Bottom Line: GoDaddy is a stacked Web hosting service that boasts dependable uptime, top-notch customer service, and flexible website-building tools, but a few omissions prevent it from taking the Web hosting crown.

    Read Review

  • Hostwinds Web Hosting

    Hostwinds Web Hosting

    Pros: Excellent VPS hosting plans.
    Good customer service.
    Linux- or Windows-based server options.
    Unlimited email and monthly data transfers.
    Minecraft server hosting.

    Cons: Lacks managed WordPress hosting.
    Difficult-to-find cancellation option.

    Bottom Line: Hostwinds offers robust Web hosting options, especially when it comes to the company’s Editors’ Choice-worthy VPS hosting.
    However, a few minor missteps keep it from being the Web hosting top dog overall.

    Read Review

  • InMotion Web Hosting

    InMotion Web Hosting

    Pros: Good uptime.
    Excellent managed WordPress options.
    All plans offer unlimited email.
    Lengthy money-back guarantee.

    Cons: Lacks Windows servers.
    Basic Web builder creates dated-looking sites.
    Need to create separate logins for all add-ons.

    Bottom Line: The feature-packed InMotion Hosting offers many free tools for building a website, and it’s PCMag’s top choice for managed WordPress hosting.

    Read Review

  • Liquid Web Hosting

    Liquid Web Hosting

    Pros: Offers Linux- or Windows-based servers.
    Excellent VPS and dedicated hosting plans.
    Prorated VPS plans.
    High-end specs.

    Cons: Underwhelming shared hosting storage.
    Relatively expensive.

    Bottom Line: Liquid Web is a flexible, feature-packed online host with outstanding customer service and excellent dedicated and VPS hosting plans, but you’ll spend a pretty penny to experience it.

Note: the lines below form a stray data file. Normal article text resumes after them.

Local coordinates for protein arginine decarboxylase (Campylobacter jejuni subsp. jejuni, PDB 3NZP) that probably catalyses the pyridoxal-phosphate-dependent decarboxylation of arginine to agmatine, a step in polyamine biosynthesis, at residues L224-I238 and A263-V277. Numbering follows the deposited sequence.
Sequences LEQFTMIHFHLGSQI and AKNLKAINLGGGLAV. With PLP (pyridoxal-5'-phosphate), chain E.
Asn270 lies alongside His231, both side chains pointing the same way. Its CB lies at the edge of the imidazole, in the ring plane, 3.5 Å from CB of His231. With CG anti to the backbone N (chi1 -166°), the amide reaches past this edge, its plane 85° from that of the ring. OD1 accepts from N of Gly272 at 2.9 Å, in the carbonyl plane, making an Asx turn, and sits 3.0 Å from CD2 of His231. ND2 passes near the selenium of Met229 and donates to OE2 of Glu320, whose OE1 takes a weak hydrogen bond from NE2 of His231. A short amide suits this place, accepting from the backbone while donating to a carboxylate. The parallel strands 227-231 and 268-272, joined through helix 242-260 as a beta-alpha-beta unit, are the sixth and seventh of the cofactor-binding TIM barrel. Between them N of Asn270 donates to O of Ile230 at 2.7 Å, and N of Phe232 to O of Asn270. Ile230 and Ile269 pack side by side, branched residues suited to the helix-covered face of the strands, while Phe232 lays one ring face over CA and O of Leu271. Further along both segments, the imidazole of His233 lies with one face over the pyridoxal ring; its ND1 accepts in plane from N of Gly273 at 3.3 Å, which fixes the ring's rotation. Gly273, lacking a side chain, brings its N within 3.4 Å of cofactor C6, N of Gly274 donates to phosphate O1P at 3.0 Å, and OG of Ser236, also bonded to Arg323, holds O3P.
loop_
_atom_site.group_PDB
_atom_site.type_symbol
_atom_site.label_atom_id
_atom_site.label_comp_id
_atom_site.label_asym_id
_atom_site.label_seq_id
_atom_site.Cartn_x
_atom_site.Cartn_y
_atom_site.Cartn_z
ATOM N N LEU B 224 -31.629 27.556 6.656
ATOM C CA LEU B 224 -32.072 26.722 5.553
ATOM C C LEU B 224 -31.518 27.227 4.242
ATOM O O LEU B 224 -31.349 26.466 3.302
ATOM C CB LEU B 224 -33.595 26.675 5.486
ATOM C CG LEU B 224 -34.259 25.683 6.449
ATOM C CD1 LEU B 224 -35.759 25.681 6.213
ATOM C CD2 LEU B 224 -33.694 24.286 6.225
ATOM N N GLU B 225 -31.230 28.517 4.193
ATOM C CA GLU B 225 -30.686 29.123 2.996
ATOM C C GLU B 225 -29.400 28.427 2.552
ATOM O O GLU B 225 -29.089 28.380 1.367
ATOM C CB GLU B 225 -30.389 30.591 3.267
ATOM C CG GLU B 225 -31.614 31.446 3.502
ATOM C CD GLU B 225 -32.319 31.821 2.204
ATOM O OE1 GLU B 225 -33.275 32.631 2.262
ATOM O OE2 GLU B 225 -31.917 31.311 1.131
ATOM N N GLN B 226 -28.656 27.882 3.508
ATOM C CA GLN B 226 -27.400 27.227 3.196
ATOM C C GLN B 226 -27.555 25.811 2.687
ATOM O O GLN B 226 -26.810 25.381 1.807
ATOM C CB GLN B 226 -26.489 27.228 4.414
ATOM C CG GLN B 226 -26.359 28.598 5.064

Read Review

  • SiteGround Web Hosting

    SiteGround Web Hosting

    Pros: Integrates with CloudFlare for improved performance and security.
    Automatic backups.
    Can choose server locations.
    Phenomenal support materials.
    Excellent customer service.

    Cons: Plans don’t offer a lot of storage, bandwidth.
    No month-to-month shared hosting plans.
    No Windows server options.

    Bottom Line: With SiteGround, you pay a bit more for a bit less in the way of technical features, but the solid security, customer service, and tutorials make this Web host extremely friendly for small businesses and new webmasters.

    Read Review

  • A Small Orange Web Hosting

    A Small Orange Web Hosting

    Pros: Inexpensive.
    A wide variety of Web hosting plans.
    Managed hosting option.
    Simple control panel.

    Cons: Lacks Windows-based servers.
    Limited telephone support hours.
    No managed WordPress hosting.
    High-end specs aren’t as good as the competition’s offerings.

    Bottom Line: Wallet-friendly and easy to use, A Small Orange is a solid Web host for those who don’t need an extraordinarily stacked server.
    Still, the Web host lacks some of the features found in its competition.

    Read Review

About the Author

More From Jeffrey L. Wilson